The majority of the clerical associations having failed, the seventeenth and still more the eighteenth centuries were far behind former periods in regard to systematic nursing. It has taken a long time between the church institutions, which no longer came up to the intentions of their founders, and the spontaneous efforts of free men and women who felt the necessity of appropriate efforts on a different basis. The history of this slow evolution is very interesting; it is the co-ordinate of the history of a healthy and wholesome individualism in general, after long indifference and chaos.

Schools for training nurses were established in Germany fifty years ago; in Berlin by Dieffenbach, Kluge, and Gedike, and in Göttingen by Ruhstaat. Books to serve the purpose of instructing nurses and the public in general have been written by numerous men and women, some of them, particularly in our days, by celebrities. Gedike himself published a work, fifty years ago, which is a very readable one even now. Passing by Nightingale, who has proved how to become immortal without enjoying high office, or playing on cannon, or tyrannizing nations, or being borne on a throne, let me allude to but a few illustrious names: Nothnagel, who wrote on the nursing of those sick with nerve-diseases; Billroth, who published a book on nursing in general; Esmarch, who taught the first aid in emergencies; and the greatest of the many great men of the century, Virchow, with his many contributions to the literature of the subject, and mainly, in 1869, with a lecture “On the Instruction of Women in caring for the Sick outside the existing Ecclesiastical Organizations.”

This instruction of women in caring for the sick, and the relation of women to nursing as a profession, can be considered from two distinct points of view: first, in its influence upon them; second, in its effects upon the public.

The first consideration is a very important one. The opposition to women stepping out of their sphere, which was meant to be cooking and washing, knitting and darning, begging alms and taking a daily whipping, also getting married and raising a family, has been overcome by common sense and habit. Common sense ceased to understand why or how every woman could or should cook and wash, knit and darn, beg alms, or get whipped or married. And habits are formed and reformed with such rapidity that opposition becomes changed into favor in a few years. It is but little more than a dozen years since women physicians were recognized by the profession; not over half a dozen years since you heard of women lawyers. The female part, and, for that matter, the male part of my audience also, are sorry they heard so much of a woman lawyer in a Western town. At all events, the opposition to the attempt at widening woman's sphere, or spheres, has ceased, and the recognition of the principles of equal rights, no matter for what color or sex, or previous servitude, is all but universal.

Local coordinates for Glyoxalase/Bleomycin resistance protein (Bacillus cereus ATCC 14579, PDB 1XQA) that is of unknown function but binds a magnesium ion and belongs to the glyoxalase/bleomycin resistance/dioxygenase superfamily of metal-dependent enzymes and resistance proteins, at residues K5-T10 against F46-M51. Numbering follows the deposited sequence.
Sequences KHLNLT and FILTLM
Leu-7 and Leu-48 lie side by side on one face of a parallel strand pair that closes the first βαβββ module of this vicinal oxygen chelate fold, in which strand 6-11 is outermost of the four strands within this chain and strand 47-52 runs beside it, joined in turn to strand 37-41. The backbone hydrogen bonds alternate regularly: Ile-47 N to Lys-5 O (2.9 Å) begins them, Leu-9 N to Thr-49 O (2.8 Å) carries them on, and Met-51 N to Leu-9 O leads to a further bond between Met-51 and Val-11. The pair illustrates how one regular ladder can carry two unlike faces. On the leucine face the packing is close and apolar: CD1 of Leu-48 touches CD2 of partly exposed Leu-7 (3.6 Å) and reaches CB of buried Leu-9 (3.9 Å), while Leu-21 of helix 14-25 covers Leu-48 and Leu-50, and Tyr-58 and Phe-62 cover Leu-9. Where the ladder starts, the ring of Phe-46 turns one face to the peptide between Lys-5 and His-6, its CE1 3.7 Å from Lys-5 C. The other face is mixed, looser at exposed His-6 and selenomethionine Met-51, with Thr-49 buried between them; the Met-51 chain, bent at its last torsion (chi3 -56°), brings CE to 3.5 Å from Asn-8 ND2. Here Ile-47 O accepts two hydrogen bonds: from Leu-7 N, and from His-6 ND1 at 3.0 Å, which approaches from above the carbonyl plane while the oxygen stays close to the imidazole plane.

You will not care to go into the question now, whether law or medicine will ever he resorted to by women to any great extent. The entire liberty given them has proved already, will prove more in future, that neither law nor medicine is an appropriate vocation for any but an exceptional class of women, and that the opposition to women practitioners of law and medicine will come less from the professions than from the public. For the public will never admit that a person in the practice of a profession should not give his or her entire attention and strength to it, and the women of the country will never admit that the superintendence of a home and the proper raising of a family are not sufficient employments of all the time and all the powers of the most gifted woman. The amateurs are losing ground. Thus it is that the professions will never be overrun, and the fear of undue competition has long died out, even among the most chicken-hearted braves of the professions. But the question is not how many women will avail themselves of the opportunities granted, but whether they shall have those opportunities, and whether these shall be given the women of all walks of life, of all standards of intellect. And the question has generally been answered affirmatively, to such an extent that it is considered self-understood that, while the mediæval ages attempted to help them as much as possible, modern times prefer to give them the power to help themselves. In regard to nursing, attention was called early to the unmarried and poor among the women. The statistics of Berlin, of the year 1872, proved that every third woman had to provide for herself. It was remarked with surprise that, of 407 such helpless and breadless creatures, but a single one went into nursing as a business. In other Continental cities it was still worse. In Vienna the shiftlessness of women was still greater; misery and poverty reigned supreme, as must be expected when you learn that a woman who took the making of her own clothing, even with the aid of a professional seamstress, into her own hands was punishable under the law.